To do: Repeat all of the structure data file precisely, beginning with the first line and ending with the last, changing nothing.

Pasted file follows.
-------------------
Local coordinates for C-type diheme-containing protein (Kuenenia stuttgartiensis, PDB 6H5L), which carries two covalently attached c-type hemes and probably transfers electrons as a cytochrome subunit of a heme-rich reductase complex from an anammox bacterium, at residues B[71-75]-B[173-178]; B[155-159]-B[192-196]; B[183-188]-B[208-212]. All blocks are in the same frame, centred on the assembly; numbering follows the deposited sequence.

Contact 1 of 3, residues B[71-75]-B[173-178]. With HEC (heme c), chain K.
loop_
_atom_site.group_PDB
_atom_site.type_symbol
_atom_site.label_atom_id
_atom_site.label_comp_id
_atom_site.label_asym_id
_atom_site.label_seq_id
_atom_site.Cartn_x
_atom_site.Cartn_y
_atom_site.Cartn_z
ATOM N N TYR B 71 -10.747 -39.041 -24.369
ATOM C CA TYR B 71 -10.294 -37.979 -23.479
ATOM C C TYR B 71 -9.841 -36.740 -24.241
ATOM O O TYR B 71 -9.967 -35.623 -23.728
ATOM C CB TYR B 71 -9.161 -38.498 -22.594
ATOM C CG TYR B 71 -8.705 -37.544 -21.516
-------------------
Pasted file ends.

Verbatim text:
Local coordinates for C-type diheme-containing protein (Kuenenia stuttgartiensis, PDB 6H5L), which carries two covalently attached c-type hemes and probably transfers electrons as a cytochrome subunit of a heme-rich reductase complex from an anammox bacterium, at residues B[71-75]-B[173-178]; B[155-159]-B[192-196]; B[183-188]-B[208-212]. All blocks are in the same frame, centred on the assembly; numbering follows the deposited sequence.

Contact 1 of 3, residues B[71-75]-B[173-178]. With HEC (heme c), chain K.
loop_
_atom_site.group_PDB
_atom_site.type_symbol
_atom_site.label_atom_id
_atom_site.label_comp_id
_atom_site.label_asym_id
_atom_site.label_seq_id
_atom_site.Cartn_x
_atom_site.Cartn_y
_atom_site.Cartn_z
ATOM N N TYR B 71 -10.747 -39.041 -24.369
ATOM C CA TYR B 71 -10.294 -37.979 -23.479
ATOM C C TYR B 71 -9.841 -36.740 -24.241
ATOM O O TYR B 71 -9.967 -35.623 -23.728
ATOM C CB TYR B 71 -9.161 -38.498 -22.594
ATOM C CG TYR B 71 -8.705 -37.544 -21.516